Every Jedi needs a teacher — and every Sith apprentice aspires to be a Sith Lord. Always Two follows the stories of teachers and students throughout the Star Wars saga, exploring their role in the story and what they learned from one another.
From learning about the harshness of war together in The Clone Wars to leading others on opposite sides of the fight in Star Wars Rebels, Ahsoka Tano and her master, Anakin Skywalker, followed an unconventional path into Jedi history.
Both their similarities and differences are key to their relationships. At first, Ahsoka was as impulsive toward Anakin as Anakin was to Obi-Wan. Although she had been assigned to Anakin specifically to calm him and to try to teach him not to be so rigid about his attachments, the two sometimes worked precisely because they took risks together. This was particularly noticeable in the starship battle over Cato Neimoidia near the end of the war, in which Ahsoka rescues Anakin after his starship malfunctions.
Anakin and Ahsoka’s bond was built on mutual rebellion from the start. Ahsoka tends to rush ahead to confront things, and Anakin’s tendency to do the same thing meant that they could confide in one another. The two of them have very different backgrounds — she was raised by the Jedi Order, while he was not — but they have similar attitudes in that they often jump right into conflict and try to solve it on the fly. In the Ahsoka novel, Ahsoka notes that Anakin would make trouble for himself, while Obi-Wan tried his hardest to avoid trouble and ended up in it anyway. And Ahsoka? She makes trouble when she feels that it’s morally justified.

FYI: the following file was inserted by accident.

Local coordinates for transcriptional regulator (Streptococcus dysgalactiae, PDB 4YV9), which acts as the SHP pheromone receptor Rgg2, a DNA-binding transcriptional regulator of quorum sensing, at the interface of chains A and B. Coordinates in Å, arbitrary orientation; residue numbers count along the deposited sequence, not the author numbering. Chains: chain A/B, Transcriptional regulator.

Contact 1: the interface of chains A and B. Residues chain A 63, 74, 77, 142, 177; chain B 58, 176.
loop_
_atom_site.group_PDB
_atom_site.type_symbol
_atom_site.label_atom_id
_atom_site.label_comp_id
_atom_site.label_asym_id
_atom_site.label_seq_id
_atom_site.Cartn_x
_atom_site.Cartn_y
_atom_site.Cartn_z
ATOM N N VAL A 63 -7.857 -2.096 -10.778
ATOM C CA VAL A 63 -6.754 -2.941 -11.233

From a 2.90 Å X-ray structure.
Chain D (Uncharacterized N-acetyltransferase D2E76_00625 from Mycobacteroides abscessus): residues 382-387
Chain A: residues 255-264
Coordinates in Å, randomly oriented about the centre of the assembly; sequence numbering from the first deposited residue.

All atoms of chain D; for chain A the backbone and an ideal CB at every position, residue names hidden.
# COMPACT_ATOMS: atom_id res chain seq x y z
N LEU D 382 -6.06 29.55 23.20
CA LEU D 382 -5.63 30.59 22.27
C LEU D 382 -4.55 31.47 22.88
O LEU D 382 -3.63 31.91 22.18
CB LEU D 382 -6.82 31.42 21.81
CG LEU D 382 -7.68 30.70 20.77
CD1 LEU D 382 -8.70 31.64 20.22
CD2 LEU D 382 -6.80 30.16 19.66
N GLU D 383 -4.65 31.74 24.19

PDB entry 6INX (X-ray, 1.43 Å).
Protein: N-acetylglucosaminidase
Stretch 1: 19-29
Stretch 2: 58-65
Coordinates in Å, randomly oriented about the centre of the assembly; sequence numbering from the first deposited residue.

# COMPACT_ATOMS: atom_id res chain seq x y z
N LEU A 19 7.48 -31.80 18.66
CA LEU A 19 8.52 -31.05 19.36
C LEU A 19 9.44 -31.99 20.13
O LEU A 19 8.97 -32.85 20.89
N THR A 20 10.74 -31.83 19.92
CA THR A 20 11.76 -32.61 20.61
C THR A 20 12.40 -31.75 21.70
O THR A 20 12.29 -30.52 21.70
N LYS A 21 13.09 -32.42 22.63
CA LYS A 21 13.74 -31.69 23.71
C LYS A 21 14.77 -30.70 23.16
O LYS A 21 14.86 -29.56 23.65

The two act similar on the surface, but often have different motivations for tackling the same problem, with Ahsoka being more idealistic and Anakin more angry. When their motives align, they align well. When they clash, an an unstoppable force meets an immovable object.
Ahsoka also helps Anakin to be a better teacher. He isn’t always sure that he can be a good teacher, especially compared to calmer Jedi. However, it is exactly Anakin’s empathy that draws him and Ahsoka together. Unlike the other Jedi of their time, Anakin and Ahsoka eschew non-attachment for teamwork. While Jedi Master Luminara Unduli is willing to let her Padawan Barriss Offee die in a collapsed building on Geonosis, Anakin goes to rescue Ahsoka.
Their backgrounds mean that they fight for slightly different reasons, though. Ahsoka is more idealistic. As she grows, she learns more about the places where the galaxy isn’t black and white, such as the seedy lower levels of Corusacant, or when she’s hunted as prey by the Trandoshans and encounters a certain Wookiee.
Ahsoka and Anakin’s partnership is key to their story, but other parts of Ahsoka’s growth happened without Anakin being present. On Ryloth, Ahsoka learned that sometimes orders do need to be followed: she lost pilots under her command, a sobering reminder of the impact of the war. And her decision to leave the Jedi Order may have been her bravest act as a Jedi.
In this way, Ahsoka is almost a reflection of Anakin’s fall. She also left the Jedi Order, but out of kindness and a sense of broken trust. Where Ahsoka walks away from the Order to find a lifestyle that she feels more comfortable living, Anakin’s fear of loss leads him to take a new path. And their later battle, as former Jedi and evil Sith Lord, was a tragic end to their story — but the emotions stirred in both, from Ahsoka’s desire to save him to Anakin’s anger, shows how strong their bond was.
Megan Crouse’s work has appeared in Den of Geek, FangirlBlog, and Star Wars Insider. She podcasts on Western Reaches and Blaster Canon and can be found on Twitter at @blogfullofwords.